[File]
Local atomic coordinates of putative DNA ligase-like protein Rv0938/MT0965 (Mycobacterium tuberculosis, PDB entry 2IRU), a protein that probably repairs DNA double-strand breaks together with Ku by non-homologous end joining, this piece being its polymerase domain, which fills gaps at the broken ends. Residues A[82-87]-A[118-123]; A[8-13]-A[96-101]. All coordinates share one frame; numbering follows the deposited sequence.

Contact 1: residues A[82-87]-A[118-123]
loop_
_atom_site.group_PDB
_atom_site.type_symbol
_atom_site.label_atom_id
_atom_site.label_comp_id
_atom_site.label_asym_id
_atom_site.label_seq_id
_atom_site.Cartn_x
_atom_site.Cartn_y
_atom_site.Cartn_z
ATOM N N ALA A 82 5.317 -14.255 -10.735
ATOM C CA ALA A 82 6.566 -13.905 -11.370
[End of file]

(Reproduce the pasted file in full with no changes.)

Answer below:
Local atomic coordinates of putative DNA ligase-like protein Rv0938/MT0965 (Mycobacterium tuberculosis, PDB entry 2IRU), a protein that probably repairs DNA double-strand breaks together with Ku by non-homologous end joining, this piece being its polymerase domain, which fills gaps at the broken ends. Residues A[82-87]-A[118-123]; A[8-13]-A[96-101]. All coordinates share one frame; numbering follows the deposited sequence.

Contact 1: residues A[82-87]-A[118-123]
loop_
_atom_site.group_PDB
_atom_site.type_symbol
_atom_site.label_atom_id
_atom_site.label_comp_id
_atom_site.label_asym_id
_atom_site.label_seq_id
_atom_site.Cartn_x
_atom_site.Cartn_y
_atom_site.Cartn_z
ATOM N N ALA A 82 5.317 -14.255 -10.735
ATOM C CA ALA A 82 6.566 -13.905 -11.370